Waking up to the ancient sound of the ocean, pulls me from bed early in the morning, draws me to the covered deck outside our bedroom, sitting on the porch swing breathing deeply of the soft, full air. The ocean’s ceaseless rhythm existed before Adam, before the sun, moon and stars.
Sid coming to get me, to tell me to come downstairs to breakfast. “You’re dragging me from my happy place,” I tell him. “Your happy place follows me,” he says. Wise man, though a little arrogant.
Bright sun, Sid catching the waves to body surf, Sidney and Lincoln trying to copy their Daddy. Rachel running in and out of the water and then chasing a bird that humors her by running around in circles instead of flying away. “Look Mama, the birds are dancing to the music,” she says. The ocean is the only music there is. Prairie laughing and crying a little at the same time, excitement mixed with healthy fear and awe.
Snorkeling in the Pamlico Sound. the water so gentle and tame that even Prairie can walk out in it without holding my hand. Sidney catches a crab and Sid captures a jellyfish. Prairie and I sit on the shore in the shallowest water, collecting broken sea shells. It is difficult to find a perfect, unbroken shell. Funny how we seek after the beautiful and perfect, the unbroken, but how we all, everyone of us, live broken, imperfect lives. The broken shells still have lovely patterns and colors and I can almost glimpse the perfect whole they used to be. Soon Lincoln joined us. “Oh look at this one Mama. Isn’t it beautiful? And this one, see the pretty stripes? Ooooh, this one has green on it Mama. And this one is a nice gray, don’t you like this one Mama?”
Quiet afternoons with the sound of the ocean always in the background, napping on the bed, the boys downstairs watching That Darn Cat. Lincoln, especially, laughing hysterically.
Night time walks on the beach with flashlights searching for crabs. Prairie and Rachel’s squeals, everyone talking and yelling at the same time as each person spots a crab and chases it. “I see one, I see one! Crab! Crab! There he goes! Here’s a big one! I’m going to try to catch him. Oh! It’s a baby crab.”
Kite flying while I sit on the porch partly reading and partley watching. Seeing Sid suddenly running and diving into the water, he pulls Sidney out —riptide. Fifteen minutes later, Sid runs into the water again, grabbing Rachel by the ankle. She comes up chewing on sea shells — riptide. Thankful Sid was watching and the kids now have a healthy fear of the ocean.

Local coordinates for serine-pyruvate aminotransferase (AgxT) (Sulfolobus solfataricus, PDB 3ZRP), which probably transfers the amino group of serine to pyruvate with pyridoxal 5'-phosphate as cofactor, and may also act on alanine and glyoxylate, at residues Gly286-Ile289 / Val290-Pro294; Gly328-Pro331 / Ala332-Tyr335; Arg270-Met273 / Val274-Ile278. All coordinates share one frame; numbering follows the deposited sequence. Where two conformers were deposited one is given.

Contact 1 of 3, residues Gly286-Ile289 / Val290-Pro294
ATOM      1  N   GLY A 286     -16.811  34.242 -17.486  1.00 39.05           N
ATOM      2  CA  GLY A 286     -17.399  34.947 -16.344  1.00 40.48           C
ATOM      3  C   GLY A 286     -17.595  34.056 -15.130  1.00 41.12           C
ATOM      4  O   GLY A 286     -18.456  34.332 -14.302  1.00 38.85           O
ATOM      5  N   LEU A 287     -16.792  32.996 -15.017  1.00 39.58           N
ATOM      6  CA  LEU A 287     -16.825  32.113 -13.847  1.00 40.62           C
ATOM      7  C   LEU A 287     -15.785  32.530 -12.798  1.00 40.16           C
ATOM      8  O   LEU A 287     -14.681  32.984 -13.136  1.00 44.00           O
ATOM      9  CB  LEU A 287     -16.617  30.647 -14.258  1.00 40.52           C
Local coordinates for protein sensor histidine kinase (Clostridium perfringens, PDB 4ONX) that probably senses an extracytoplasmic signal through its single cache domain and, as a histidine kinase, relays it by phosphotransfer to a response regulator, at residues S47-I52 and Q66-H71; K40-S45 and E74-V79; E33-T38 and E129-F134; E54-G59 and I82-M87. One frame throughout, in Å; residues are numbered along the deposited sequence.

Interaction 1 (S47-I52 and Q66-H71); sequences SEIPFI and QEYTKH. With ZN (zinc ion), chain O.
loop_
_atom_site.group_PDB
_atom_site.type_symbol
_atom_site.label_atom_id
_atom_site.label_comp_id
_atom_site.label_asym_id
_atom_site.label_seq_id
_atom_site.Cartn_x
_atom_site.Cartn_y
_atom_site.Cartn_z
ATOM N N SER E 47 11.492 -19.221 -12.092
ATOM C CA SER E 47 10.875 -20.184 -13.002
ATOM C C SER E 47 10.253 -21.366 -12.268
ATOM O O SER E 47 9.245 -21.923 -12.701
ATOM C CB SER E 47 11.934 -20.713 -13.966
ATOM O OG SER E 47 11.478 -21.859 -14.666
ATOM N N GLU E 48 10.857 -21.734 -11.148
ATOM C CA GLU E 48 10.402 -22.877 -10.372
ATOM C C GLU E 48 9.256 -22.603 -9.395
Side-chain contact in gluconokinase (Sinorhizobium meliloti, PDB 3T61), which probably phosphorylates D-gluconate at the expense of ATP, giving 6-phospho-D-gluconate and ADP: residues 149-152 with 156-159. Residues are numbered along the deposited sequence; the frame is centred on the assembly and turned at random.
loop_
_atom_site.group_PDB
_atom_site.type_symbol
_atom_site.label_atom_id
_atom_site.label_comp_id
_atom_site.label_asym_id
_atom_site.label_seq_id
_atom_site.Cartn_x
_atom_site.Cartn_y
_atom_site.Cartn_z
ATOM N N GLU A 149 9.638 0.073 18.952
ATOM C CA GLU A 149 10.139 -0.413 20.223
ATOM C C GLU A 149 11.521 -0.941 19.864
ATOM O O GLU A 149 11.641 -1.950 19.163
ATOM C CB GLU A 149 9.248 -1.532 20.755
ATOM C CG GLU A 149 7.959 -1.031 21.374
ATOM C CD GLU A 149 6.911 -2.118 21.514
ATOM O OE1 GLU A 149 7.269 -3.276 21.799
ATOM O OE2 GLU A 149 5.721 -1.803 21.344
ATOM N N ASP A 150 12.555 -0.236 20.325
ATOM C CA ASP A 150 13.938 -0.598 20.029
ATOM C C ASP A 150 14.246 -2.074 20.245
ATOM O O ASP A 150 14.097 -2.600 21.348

Prairie singing “Amazing Grace,” many of her words unintelligible because she doesn’t know the EXACT words, though she has the tune down pat. But her word substitutions sung quite clearly and decisively “A-maz-ing APPLE, uuhhhhhhh sweeeeeep the CHEESEBURGER-GER.”
Sid teaching the kids to play BlackJack. Sidney, Lincoln and Rachel taking turns saying “hit me.”
Another evening walk, enjoying the stars and moon and the constant wind on our faces. Lincoln running, running, running far ahead, then turning around and racing back, so much pent up energy. He never stopped running. Sid swinging the children up into the air as they each squeal “my turn, my turn” and giving the children piggyback rides. Me pretending to be a mama crab and chasing Rachel down to “pinch” her as she squeals and begs for more. Lincoln daring me to catch him. He moves too fast and I don’t catch him unless I trick him.
Watching a local video about the Graveyard of the Atlantic, history of shipwrecks, German U-boats and war on the North Carolina coast. Sidney shaking his head and saying ” War just doesn’t make sense.”
Sidney and Lincoln’s bedtime conversation, only partially overheard because Sid and I are laughing too hard, though trying to be quiet —
Lincoln –“There are a lot of people in this world that I see that I don’t like . . . . . . . . and most of them that I don’t like are smelly . . . . . . .Did you know that I can smell when I read?”
Minutes later, hearing Prairie through our bedroom wall singing at the top of her lungs, while Rachel sleeps soundly in the bed right next to her. I look at Sid and feel so content and blessed and happy.
Sid, holding Prairie on his arm, trying to steal a quiet moment and a quick kiss from me while the three oldest and loudest kids are downstairs. Prairie, quite serious, laying her little hand on my shoulder and crowding her head against her daddy’s head as she presses her lips to my cheek. Sid and I getting tickled and Prairie unsure about what we are laughing at, but joining in our laughter a second later because she just wants to belong, to be a part of the happiness.
Rachel getting a hole in one at mini-golf “high five mama”
Ferry ride to Ocracoke, unsettling movement under our feet, breezes on our faces, jellyfish in the blue-green water. Driving off the ferry and traveling 13 miles with nothing but dunes and the ocean and the sound in sight.
Last night. One more nighttime walk on the beach. Flashlights finding crabs, Prairie jumping up and down, flapping her arms at every “baby crab” she sees. Sid wrapping his arms around me and kissing my ear. My oldest son saying, “Do ya’ll really need to do that here instead of at the house?”